Quick & Dirty Sewing: Make a Zippered Pouch | Miranda Harper | Skillshare

Quick & Dirty Sewing: Make a Zippered Pouch

Miranda Harper, Seamstress/Cosplayer

Play Speed
  • 0.5x
  • 1x (Normal)
  • 1.25x
  • 1.5x
  • 2x
6 Lessons (25m)
    • 1. Welcome to Make a Zippered Pouch

      0:43
    • 2. Supplies

      0:55
    • 3. Marking and Cutting

      6:39
    • 4. Sewing the Zipper

      7:14
    • 5. Sewing the Body, Lining and Turning Out

      8:42
    • 6. Wrapping Up

      0:32
16 students are watching this class

About This Class

In this class, you'll learn how to measure out pattern pieces, sew a very basic zipper, and sew a bag lining. Use your zippered pouch to hold your stuff; paintbrushes, makeup, pencils, dog treats, people treats, anything!

Supplies needed:

1/4-1/3 yard of main fabric in a mid weight (calico, quilting cotton, bottom weight twill, canvas, light denim)

1/4-1/3 yard of lining fabric (use a cotton and not a polyester garment lining as it will be easier to sew)

Thread to match your main fabric

12inch zipper

Basic tools: pins, zipper, sewing machine

A couple of my shots at the sewing machine are shaky! I am so sorry about that in advance. While you guys are learning sewing, I'm learning filming. Let's learn together!

Transcripts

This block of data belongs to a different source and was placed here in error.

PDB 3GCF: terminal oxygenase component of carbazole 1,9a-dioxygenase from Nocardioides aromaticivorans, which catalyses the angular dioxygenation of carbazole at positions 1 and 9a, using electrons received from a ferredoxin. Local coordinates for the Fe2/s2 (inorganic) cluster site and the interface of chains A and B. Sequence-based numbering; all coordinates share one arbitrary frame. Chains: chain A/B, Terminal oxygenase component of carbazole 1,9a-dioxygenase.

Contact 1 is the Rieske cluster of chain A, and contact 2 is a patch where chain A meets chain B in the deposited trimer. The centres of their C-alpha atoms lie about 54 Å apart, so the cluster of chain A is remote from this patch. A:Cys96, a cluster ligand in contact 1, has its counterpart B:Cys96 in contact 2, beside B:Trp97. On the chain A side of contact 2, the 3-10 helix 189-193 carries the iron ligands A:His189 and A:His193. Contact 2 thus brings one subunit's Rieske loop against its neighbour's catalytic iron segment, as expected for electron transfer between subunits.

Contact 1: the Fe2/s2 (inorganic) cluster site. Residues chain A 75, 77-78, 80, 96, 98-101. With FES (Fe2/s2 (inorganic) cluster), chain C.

1. Welcome to Make a Zippered Pouch: Hello. Welcome to quick and dirty sewing. Today we're gonna learn how to make a zippered pouch. In this class, you'll learn basic skills on how to add a zipper. How does so A very basic lining and how to turn sharp corners. I'm gonna make my zipper pouches a pencil case, but you could make your Sifford pouch into anything you want. A makeup bag, a toy bag, purse, wallet, nick neck bag, whatever you would like. If you have any questions about the class, please add them to the discussions page, and I will answer them as soon as I can. And as best as I can, I hope you enjoy this class and let's watch the next video about supplies and get started. 2. Supplies: First, we'll talk about the supplies you'll need. You'll need 1/4 to 1 30 yard of your main fabric, the same amount of your lining fabric for these fabrics. You'll want to pick something that is a mid to mid heavyweight, like a quilter's cotton. Or even if you want to go to a lightweight denim that is also good for the lining. You want to pick something that slightly lighter weight than your main fabric. For my have actually picked two fabrics that were the same weight, a zipper that is 12 inches long and my zipper. Actually, I haven't randomly in my sewing box, and it's 18 inches long. So I'm going to show you what a shortness zipper, the only scissors pins red to match your main fabric and a ruler to measure and cut your pieces, which I'm going to show you how to do. In the very next video 3. Marking and Cutting: So our first step is gonna be marking and cutting. This is where you're going to cut out the actual pieces to use for your zippered. Publish what you're going to need for this step. Our sisters, your see through grid ruler and a marking. I'm going to use a Sharpie just so you can see the lines. I'm making a little bit better, but I don't recommend that you use a Sharpie for your project. You should use either an ink pen or even better in air. Erase herbal marking pen my finished pouch. I want to be 10 inches by six inches. So when the step, I'm gonna cut to pieces of main fabric and two pieces of a lining fabric that are actually 11 inches by seven inches. And I do that so that there is 1/2 inch seam allowance all the way around each piece. You can, of course, make your pouch any size that you prefer. This is just the size that I wanted to make today. So you see, I have my main fabric laid out with the right side down and I've got my ruler and what I'm gonna do here we call squaring, which is where I line up the flat edge of my ruler with the salvage edge which a salvage edges that white ed you see running along there and I'm going to mark up seven inches. Now I'm going Teoh Square, a line that's 11 inches going to market there and then draw down another seven inches near my two sides. I'm gonna do the 11 inch fied, and I'm gonna line the grid lines up my ruler to meet the lines that I just made so that I know my line is perfectly straight because I just lined it up or we call squared it off. Uh, with my work, I'm really trying to keep my hands out of the way. So you could see now I'm gonna do the second side. I'm gonna measure down from that line that I just drew seven inches and I squared it up. No, but I know my lines are perfectly straight squared up on the other side. Why? I love grid rulers so much because you could make sure your lines air perfectly straight. The last line. Now my main pieces are marked there. Now I'm going to cut out my main pieces along the lines that I drew Emily gonna cut around the big square. I'm not gonna cut down the middle separating two pieces and you'll find out why in a minute . So after I'm finished cutting this, I'm just gonna have one big square and now going to cut my lining pieces. We'll grab my lining fabric here, and it's a scrap, so it looks kind of funny. I've used it for other things. I'm going to lay out my main piece that I just cut on to this lining fabric. I'm gonna match up to sell the judges, which, if you remember, are the edges of the wits of the fabric actually going to, I think, turn it over so I can see the lines made. Yeah. Now I can see that middle line that I drew now going to cut around the edge of the main fabric to get a lining piece that is the same size. And if this is too hard for you, don't have to use my method. You can mark out your lining fabric in the same way that you marked out your main fabric. Try not to put yourself I'm only cutting through a single layer right now. Single layer of lining fabric just to get a square. That's the same size and the main piece. What part is done now? I'm going to cut through both layers down that center line that I drew with the Sharpie. So when I get four pieces of the same size, I have to lining pieces and two main pieces that are the same size. I am going to iron them. So there are people free and then I'm going to 4. Sewing the Zipper: Now we're going to learn how to sew the zipper and the main pieces. Well, the first thing I have to do is shorten my zipper because it is too long. So I'm going to mark how long it is supposed to be, which is 12 inches. I'm just gonna make two tiny little dots so that I can use him as a guy. Now, I'm gonna do a zigzag stitch across the zipper to make a Bartek. And here are the settings for that. That my marks, and I'm gonna set it up. I have regular foot on there right now. I don't need a zipper foot right away. Someone's gonna use this, not go back and forth really slow. Um, I have to use the hand wheel, the turnovers, a zipper teeth just so it doesn't get stuck. And then I used the back stitch lever to go back over the dipper and then I let the back steps over. Go on. I'm come forward again, and then I do that a couple more times, so there's a good amount of stitching there. What that does that makes a new engine stiffer so it won't zip past Where I've just sewn and then I'm gonna cut the end off leave. Probably about 1/4 of an inch after the Fred. So not that much. I'm just gonna cut the rest of this up, my zipper ready, and I'm going to unzip it. So separated. I'm gonna lay it face down on to the right side of this fabric now, okay? Air is make sure it's lined up really well. I'm gonna pin it down. I'm being at my pinning because before I don't know how to pin by now, right? Sure. Okay. Now, when you use a straight stitch and hear my settings for that and I'm using, I'm changing out my foot to a zipper foot. Yeah. Okay, So when I start sewing, what I'm going to do is see this edge I'm pointing to there that ended up foot needs to line up right along the edge of the zipper teeth and that will make sure that thread gets as close to the zipper teeth as possible. Tom speeding this up as I go on, I'm pulling my pins out as I go so that I don't get tripped up on one. Then when you get to the end right where the zipper pull is. You're gonna have to kind of go around it a little bit. Just gets closer, You can do the teeth, then back such a little bit. Pull it out clip. And that is what it should look like. So now I'm gonna put on my lining piece. I have the zipper face down again on the right side of the fabric. I'm going to take this fabric and I'm going to sandwich the zipper in between these two pieces of fabric. So what I'm going to actually do is so another line again similar to the 1st 1 just on the lining side attaching the zipper to the lining And I'm gonna pin it and I'm gonna beat it up so you don't have to watch me forever. Enamel connect. Let's go. The sewing machine. Here we are. And I'm gonna run that same edge of the foot along the tape of the zipper and you kind of have to feel it out, just like I did before again. Kind of have to just feel it out. Pull my pins out as I go. Hey, I'm to the end and I'm going to back stitch and you know, you will see that it has one side of lining. You can't see the edge of the zipper at all. Just so now I'm gonna do the same process again for the other side of the zipper. So I'm gonna make sure my zipper is space down with the right side of my fabric face up. And just to make sure my sides or even I just kind of pull the other side up a little bit just to make your the edges are meeting up now in the zipper tape down fabric, just like I did before on the other side. So it with the edge of the foot as close to the zipper tape as possible, just like I did on the other side. I'm speeding up his video because, you know, sometimes it's boring to watch people. So for a long period of time, a back a little bit. Well, that clip. And now I'm going to do the other side of the lining where I will do just like I did before and sandwich that zipper between the two layers and come back and so again and I feel for the edge of that super where the teeth are and just get that foot close as possible to where those teeth are. And again when you get to the pole of the zipper, just go around it as best you can. They're getting, and with pool is just go around. Okay, Now I have all my pieces in place. You can see where the edges are opening up. There's the lining side in front side and then it should look like this. 5. Sewing the Body, Lining and Turning Out: So now we've come to the last section which is so in the body, so in the lining and turning the pouch right side out. So I've got my piece laid out here on the table. I'm gonna unzip the zipper, so I have a place to turn it out. When I finished sewing, I'm gonna grab the two main body pieces and I'm gonna fold him up just like this. And I just picked him up together and now gonna pin these two sides together, you know? And I spent the video while I was pinning because you don't need to see me again. So what I'm doing is I'm just going around the edge, pitting down the two pieces of the main fabric together. When I get to a corner, I'm pinning at an angle a little bit, so that just makes it easier for me to turn corners while I'm sewing. And the pins don't get in the way as much. We don't have to be. Keep sitting. Just keep spinning right here. We're at the sewing machines. I'm changing my foot to a regular foot. Okay. And then when I start sewing, I'm going to push this seems of the right side of the body of the fabric towards the lining parts. You can kind of see it there. And I'm gonna start as close to that Seimas I can get. I'm sewing half inch scenes. I'm gonna use the hand wheel, started to get going, and then I sped up selling part. When I get to a corner, I turn needle down with the hand wheel so that it stays in one place. And then I picked up the foot up. I might turn the fabric. And then I said to put back down, I start going again. They come up at the next corner, right, turned the deal down with the hand wheel to get up from the fabric and start going again a great way to get a nice, sharp corner. So I'm gonna go as close as I can to the seem They're gonna go over the scene just a little bit before I backstage and pull this out and put the threads. But before I start sowing the lining down, I want to make sure that my back is gonna turn out the right way. So I grabbed the body. The fabric through the zipper that I left open and kind of pull it right side out and show me the lining down in there just to make sure that it's gonna look OK. So now I am going to put the corners on the right side of my bag on the clipping the corner . Take some of the bulky fabric out of this so that when I turn the turn it right that out. I don't have a bunch of fabric in this very nice, sharp corner that I'm trying to get. It'll just les nice and flat, and anything that you buy that has corners on it have had this done, whether it's a shirt collar or a bag or whatever. So I clipped as close as I can to the stitching. We call it, too, but not through. Do you flip to the stitching, but not through it. I leave a little bit there, and I'm kind of curving around a little bit, even take some of the steam out of the side seams there a little bit from the allowance out of there. Just to take more bulk out, which I finished that I'm gonna start pending the lining, and I'm gonna do it exactly the same way as I pinned the body of the fabric. Except for one thing. And that is I'm going to leave open a section of the bottom where I will not so and that and so we can turn it all the way. Right side out. I just picked the two sides there right now back to the sewing machine. And I'm going to start again at that top scene where the differences and remember of the seam allowance from the lining from the main part of the fabric is pointing towards the lining from actually so over that when I start going and I'm a legal so to the last 10 that I put on that bottom edge And then I'm gonna back stitch when a clip of reds and then start a new line. I'm sewing at 10 at the other end of that gap. Well, that part is done. So now once I get all my pens out, I'm going to clip the corners of the lining the same way I cook the corners of the body, and that is to take my scissors and cut to. But not through the stitching. I actually leave a little bit above the city, maybe like 1/4 8th of an inch, Something like that. And then I put away some of the seam allowance around the corner just to make it less bulky . So the corners are nice and clean. Now we're gonna turn this whole thing right, flight out and take a little shimmying. So I stick my hands through the gap that I've left in the lighting and I grabbed the body, the fabric, I pull it all the way through, and then I kind of worked my hands in there and I pushed the corners out like them myself. Sharp push the corners out lining. And then once I get all that, if you can put the lighting inside, make sure it's real nice. Once you get done with that, just pull the lining back out a little bit. You don't turn it back inside out or anything, pull the lining out, and then we're going to close the gap that's in there. So I'm gonna have to do that is I've just grab two corners and I want to give it a poll and , uh, the seam allowance will just kind of folded on itself. And then I'm gonna so right through that right over that little opening there when a pennant close to so I consoled a little better. But now we're back to the sewing machine for the very last step, which is to close this gap. And I'm going to start the line of 60 right where that first pin is, I'm gonna backs it and I'm gonna get as close to the edge as I can. Just get close to the disease as you think you can. If you want to use a zipper foot for this, you're welcome to do so. That's great for doing. But I'm just a regular when you get to the end. What you gonna do this kind of slide the fabric off off, up under the needle instead of just picking the needle up and cuttings Just slide it out. So you're gonna have you have, like, a little taper at the end of your stitching line. Okay, so now all you have to do is push the lining to the inside and then zip off your pouch, and then it's all done 6. Wrapping Up: So now you're all done and you have a lovely Zuber pouch to put things in. If you like this class, please leave a thumbs up. This increases the rating of my class and puts it higher up on the search page so that more people will find it. And this means more people will take my classes, which means I'll make more classes, which is what we all want. So stay tuned for more quick and dirty sewing classes. We will learn to make mortgage rate things.